Project Information
Collaborative Research: Dynamic Response of the Ross Ice Shelf to Wave-induced Vibrations
Short Title:
Start Date:
End Date:
Project Website(s)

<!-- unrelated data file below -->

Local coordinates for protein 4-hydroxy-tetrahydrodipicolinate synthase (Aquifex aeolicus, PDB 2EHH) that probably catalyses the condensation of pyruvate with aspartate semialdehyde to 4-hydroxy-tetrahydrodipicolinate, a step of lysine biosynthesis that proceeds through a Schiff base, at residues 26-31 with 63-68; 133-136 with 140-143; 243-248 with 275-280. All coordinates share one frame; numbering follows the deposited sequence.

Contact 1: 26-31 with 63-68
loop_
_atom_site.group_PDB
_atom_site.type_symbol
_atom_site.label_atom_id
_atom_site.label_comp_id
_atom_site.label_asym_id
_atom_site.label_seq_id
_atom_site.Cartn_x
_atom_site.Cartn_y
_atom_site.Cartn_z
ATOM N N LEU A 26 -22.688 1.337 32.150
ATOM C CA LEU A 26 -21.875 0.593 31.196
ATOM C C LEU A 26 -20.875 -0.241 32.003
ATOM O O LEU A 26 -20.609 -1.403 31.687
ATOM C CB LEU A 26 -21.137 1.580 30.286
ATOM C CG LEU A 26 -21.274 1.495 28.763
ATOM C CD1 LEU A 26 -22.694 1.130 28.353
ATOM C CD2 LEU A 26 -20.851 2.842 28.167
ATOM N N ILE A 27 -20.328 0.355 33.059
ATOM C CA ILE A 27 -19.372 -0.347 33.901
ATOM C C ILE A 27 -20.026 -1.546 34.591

This award supports a project intended to discover, through field observations and numerical simulations, how ocean wave-induced vibrations on ice shelves in general, and the Ross Ice Shelf (RIS), in particular, can be used (1) to infer spatial and temporal variability of ice shelf mechanical properties, (2) to infer bulk elastic properties from signal propagation characteristics, and (3) to determine whether the RIS response to infragravity (IG) wave forcing observed distant from the front propagates as stress waves from the front or is "locally" generated by IG wave energy penetrating the RIS cavity. The intellectual merit of the work is that ocean gravity waves are dynamic elements of the global ocean environment, affected by ocean warming and changes in ocean and atmospheric circulation patterns. Their evolution may thus drive changes in ice-shelf stability by both mechanical interactions, and potentially increased basal melting, which in turn feed back on sea level rise. Gravity wave-induced signal propagation across ice shelves depends on ice shelf and sub-shelf water cavity geometry (e.g. structure, thickness, crevasse density and orientation), as well as ice shelf physical properties. Emphasis will be placed on observation and modeling of the RIS response to IG wave forcing at periods from 75 to 300 s. Because IG waves are not appreciably damped by sea ice, seasonal monitoring will give insights into the year-round RIS response to this oceanographic forcing. The 3-year project will involve a 24-month period of continuous data collection spanning two annual cycles on the RIS. RIS ice-front array coverage overlaps with a synergistic Ross Sea Mantle Structure (RSMS) study, giving an expanded array beneficial for IG wave localization. The ice-shelf deployment will consist of sixteen stations equipped with broadband seismometers and barometers. Three seismic stations near the RIS front will provide reference response/forcing functions, and measure the variability of the response across the front. A linear seismic array orthogonal to the front will consist of three stations in-line with three RSMS stations. Passive seismic array monitoring will be used to determine the spatial and temporal distribution of ocean wave-induced signal sources along the front of the RIS and estimate ice shelf structure, with the high-density array used to monitor and localize fracture (icequake) activity. The broader impacts include providing baseline measurements to enable detection of ice-shelf changes over coming decades which will help scientists and policy-makers respond to the socio-environmental challenges of climate change and sea-level rise. A postdoctoral scholar in interdisciplinary Earth science will be involved throughout the course of the research. Students at Cuyamaca Community College, San Diego County, will develop and manage a web site for the project to be used as a teaching tool for earth science and oceanography classes, with development of an associated web site on waves for middle school students. Understanding and being able to anticipate changes in the glaciological regime of the Ross Ice Shelf (RIS) and West Antarctic Ice Sheet (WAIS) are key to improving sea level rise projections due to ongoing ice mass loss in West Antarctica. The fate of the WAIS is a first-order climate change and global societal issue for this century and beyond that affects coastal communities and coastal infrastructure globally. Ice shelf--ocean interactions include impacts from tsunami, ocean swell (10-30s period), and very long period ocean waves that impact ice shelves and produce vibrations that induce a variety of seismic signals detected by seismometers buried in the ice shelf surface layer, called firn. To study the wave-induced vibrations in the RIS, an extensive seismic array was deployed from Nov. 2014 to Nov. 2016. This unique seismometer array deployment on an ice shelf made continuous observations of the response of the RIS to ocean wave impacts from ocean swell and very long period waves. An extensive description of the project motivation and background (including photos and videos of the deployment operations), and list of published studies of analyses of the seismic data collected by this project, are available at the project website Two types of seismic signals detected by the seismic array are most prevalent: flexural gravity waves (plate waves) and icequakes (signals analogous to those from earthquakes but from fracturing of the ice). Long period ocean waves flex the ice shelf at the same period as the ocean waves, with wave energy at periods greater than ocean swell more efficient at coupling energy into flexing the ice shelf. Termed flexural gravity waves or plate waves (Chen et al., 2018), their wave-induced vibrations can reach 100’s of km from the ice edge where they are excited, with long period wave energy propagating in the water layer below the shelf coupled with the ice shelf flexure. Flexural gravity waves at very long periods (> 300 s period), such as from tsunami impacts (Bromirski et al., 2017), can readily reach grounding zones and may play a role in long-term grounding zone evolution. Swell-induced icequake activity was found to be most prevalent at the shelf front during the austral summer (January – March) when seasonal sea ice is absent and the associated damping of swell by sea ice is minimal (Chen et al., 2019). In addition to the seismic array, a 14 station GPS (global positioning system) array was installed during seismic data retrieval and station servicing operations in October-November 2015. The GPS stations, co-located with seismic stations, extended from the shelf front southward to about 415 km at interior station RS18. Due to logistical constraints associated with battery weight during installation, only one station (at DR10) operated year-round. The GPS data collected give a detailed record of changes in iceflow velocity that are in close agreement with the increasing velocity estimates approaching the shelf front from satellite observations. Importantly, the year-round data at DR10 show an unprecedented seasonal cycle of changes in iceflow velocity, with a speed-up in northward (seaward) ice flow during Jan.-May and then a velocity decrease from June-Sep. (returning to the long-term mean flow velocity). This annual ice flow velocity change cycle has been attributed in part to seasonal changes in ice shelf mass (thinning, reducing buttressing) due to melting at the RIS basal (bottom) surface from intrusion of warmer ocean water (Klein et al., 2020).